And then he goes on the road, and actually with my former boss, the CEO of FireEye, but also the head of CISA, which is the government agency in charge of managing these types of events. They are speaking at conferences and all sorts of things about this secure by design principle and to really proselytize to the industry as a whole that we’re in a new world and we need to all really be much more focused on security from the ground up, not just layering it on later.

Brian Kenny:

And the bad actors, as we know, are always out there trying to think about the next vulnerability that they can exploit somewhere down the line. So it just never ends.

Frank Nagle:

Exactly. Unfortunately, it’s a never-ending game of cat and mouse. It’s a fascinating world to be involved in, but the bad guys are always going to think of some new way to get in. When I worked in the industry, my main job was red teaming, so it was doing the breaking in to check defenses and test defenses. And the tough thing is is that as a bad guy or as a pretend bad guy, in that case, you only need to find one way in. You need to find just one weakness that lets you in the door and then you can go from there. As the defender and the good guys, you really have to try to cover every single base. And I think this is one thing too that we’ve seen as a shift over time in the industry. When I started, it was all about protect the perimeter, keep the bad guys out, don’t let them in. Nowadays, what most places have embraced is a concept called zero trust, where we assume that we’re breached and have a lot more internal defenses and trust. There is no trust. We verify every single thing that’s happening inside the organization as well. So this is why all of us that are listening to this have to deal with more two-factor authentication or entering your password more times or VPN-ing for everything or things like this.

Brian Kenny:

No matter how irritating that is.

Frank Nagle:

It’s necessary even if it’s slightly annoying.

Brian Kenny:

You did mention to me that there’s been some late-breaking developments that aren’t part of the case obviously with the SEC and charges brought against the SolarWinds chief information security officer, which seems like, I don’t know, a game changer in some ways. And I’m wondering if you can talk a little bit about what the implications are for people in that role.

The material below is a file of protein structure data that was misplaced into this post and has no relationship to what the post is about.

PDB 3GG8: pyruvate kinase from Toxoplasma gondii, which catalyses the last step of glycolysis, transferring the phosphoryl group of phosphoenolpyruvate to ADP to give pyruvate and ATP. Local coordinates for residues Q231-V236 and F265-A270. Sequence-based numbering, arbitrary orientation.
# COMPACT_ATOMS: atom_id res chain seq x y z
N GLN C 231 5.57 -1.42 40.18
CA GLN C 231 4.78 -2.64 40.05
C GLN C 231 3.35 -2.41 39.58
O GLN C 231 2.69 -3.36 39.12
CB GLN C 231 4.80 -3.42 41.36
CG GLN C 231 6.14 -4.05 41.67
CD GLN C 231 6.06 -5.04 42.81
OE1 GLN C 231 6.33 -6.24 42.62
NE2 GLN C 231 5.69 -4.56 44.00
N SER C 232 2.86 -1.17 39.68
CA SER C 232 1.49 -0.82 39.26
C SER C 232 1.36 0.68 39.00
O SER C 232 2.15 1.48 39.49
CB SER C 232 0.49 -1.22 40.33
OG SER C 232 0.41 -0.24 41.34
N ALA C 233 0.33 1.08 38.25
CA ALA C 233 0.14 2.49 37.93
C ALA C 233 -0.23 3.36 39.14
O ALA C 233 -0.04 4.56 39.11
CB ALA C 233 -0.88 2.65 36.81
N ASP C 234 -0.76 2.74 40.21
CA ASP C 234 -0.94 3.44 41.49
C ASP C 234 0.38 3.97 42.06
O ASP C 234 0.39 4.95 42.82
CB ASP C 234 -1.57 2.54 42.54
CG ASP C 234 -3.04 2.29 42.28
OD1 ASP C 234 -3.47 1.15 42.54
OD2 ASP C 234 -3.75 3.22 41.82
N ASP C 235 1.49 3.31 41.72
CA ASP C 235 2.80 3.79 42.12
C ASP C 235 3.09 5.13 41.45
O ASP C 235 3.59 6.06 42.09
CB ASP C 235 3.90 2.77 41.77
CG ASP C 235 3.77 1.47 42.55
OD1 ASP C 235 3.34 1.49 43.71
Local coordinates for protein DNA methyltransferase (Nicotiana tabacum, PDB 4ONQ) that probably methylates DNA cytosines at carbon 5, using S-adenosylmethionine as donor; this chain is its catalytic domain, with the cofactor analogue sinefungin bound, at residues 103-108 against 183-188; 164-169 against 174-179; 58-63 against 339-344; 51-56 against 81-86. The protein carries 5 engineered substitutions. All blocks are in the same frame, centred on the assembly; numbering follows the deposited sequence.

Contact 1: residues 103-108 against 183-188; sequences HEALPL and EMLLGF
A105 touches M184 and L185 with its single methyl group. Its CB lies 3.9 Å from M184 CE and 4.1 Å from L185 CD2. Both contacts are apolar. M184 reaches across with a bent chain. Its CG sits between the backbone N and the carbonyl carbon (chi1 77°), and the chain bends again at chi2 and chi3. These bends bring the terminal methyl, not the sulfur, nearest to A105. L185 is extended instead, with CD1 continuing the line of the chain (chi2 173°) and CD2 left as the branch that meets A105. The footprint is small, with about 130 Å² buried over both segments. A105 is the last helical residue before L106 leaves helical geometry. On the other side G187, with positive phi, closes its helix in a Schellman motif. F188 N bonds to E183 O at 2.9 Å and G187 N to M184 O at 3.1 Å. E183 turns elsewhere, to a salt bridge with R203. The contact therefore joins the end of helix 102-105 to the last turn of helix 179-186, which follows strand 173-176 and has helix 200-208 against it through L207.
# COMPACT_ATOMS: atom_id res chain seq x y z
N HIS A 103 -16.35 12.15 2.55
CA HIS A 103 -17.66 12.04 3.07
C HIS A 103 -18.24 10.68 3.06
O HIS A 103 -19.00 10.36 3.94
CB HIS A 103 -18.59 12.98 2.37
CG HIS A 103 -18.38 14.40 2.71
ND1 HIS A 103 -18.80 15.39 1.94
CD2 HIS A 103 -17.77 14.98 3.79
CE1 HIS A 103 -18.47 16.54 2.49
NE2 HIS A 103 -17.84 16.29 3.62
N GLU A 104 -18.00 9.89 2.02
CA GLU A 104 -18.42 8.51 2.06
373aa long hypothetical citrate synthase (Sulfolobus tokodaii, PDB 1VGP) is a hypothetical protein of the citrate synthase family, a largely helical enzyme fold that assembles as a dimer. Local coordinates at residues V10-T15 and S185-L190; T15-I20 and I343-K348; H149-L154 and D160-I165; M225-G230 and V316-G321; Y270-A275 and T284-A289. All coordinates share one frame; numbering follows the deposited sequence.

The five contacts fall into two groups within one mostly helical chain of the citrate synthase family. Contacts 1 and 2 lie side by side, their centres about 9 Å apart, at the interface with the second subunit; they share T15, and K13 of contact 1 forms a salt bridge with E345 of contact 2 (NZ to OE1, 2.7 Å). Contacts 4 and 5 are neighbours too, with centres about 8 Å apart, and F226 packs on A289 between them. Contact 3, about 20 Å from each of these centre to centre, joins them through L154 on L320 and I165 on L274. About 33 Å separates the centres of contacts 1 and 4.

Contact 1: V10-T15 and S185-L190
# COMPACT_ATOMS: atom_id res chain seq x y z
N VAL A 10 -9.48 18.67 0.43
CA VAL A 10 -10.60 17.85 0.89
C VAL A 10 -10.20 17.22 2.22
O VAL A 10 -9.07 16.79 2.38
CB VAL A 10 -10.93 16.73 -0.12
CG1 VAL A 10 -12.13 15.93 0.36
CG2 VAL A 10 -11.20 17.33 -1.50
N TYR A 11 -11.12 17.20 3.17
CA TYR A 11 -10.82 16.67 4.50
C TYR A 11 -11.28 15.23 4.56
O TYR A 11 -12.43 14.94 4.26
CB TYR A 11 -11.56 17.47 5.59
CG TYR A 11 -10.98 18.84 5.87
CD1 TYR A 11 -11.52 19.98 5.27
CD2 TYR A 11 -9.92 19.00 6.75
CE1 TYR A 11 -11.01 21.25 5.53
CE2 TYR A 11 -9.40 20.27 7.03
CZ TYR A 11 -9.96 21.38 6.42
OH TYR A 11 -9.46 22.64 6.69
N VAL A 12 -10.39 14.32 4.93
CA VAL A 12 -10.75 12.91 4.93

Frank Nagle:

And so just a few weeks ago, the details are still unfolding, but the SEC brought new charges against the company and against the chief information security officer in particular for not being fully transparent and for knowing some things that they didn’t tell the public or tell their customers or tell their shareholders about. Now, I’m not here to judge on that. I don’t know what the truth is. I’m sure we will find out. But indeed, I think we’re seeing more of these types of charges being brought against either CISOs or VPs of security, people that are running the security operation at companies.

About a year ago, a similar type of charge was brought against folks at Uber. There I think it was a little more open and shut that there was clearly some things that they knew that they didn’t tell the public and things like that. But more broadly speaking, it’s concerning because we’re only going to see more and more cyber attacks. And so knowing that qualified people are leaving these positions because of fear of this gray space and ending up on the wrong side of it and ending up in jail is a broader concern. So I think what can we do about that, regulatory clarity so that it’s much clearer for folks what they need to do and when they need to do. Is it four business days? Is it four days? Is it 48 hours? These types of things. And consistency and clarity will go a long way in helping CISOs feel secure in that they’re doing the right thing and doing what they’re supposed to do.

Brian Kenny: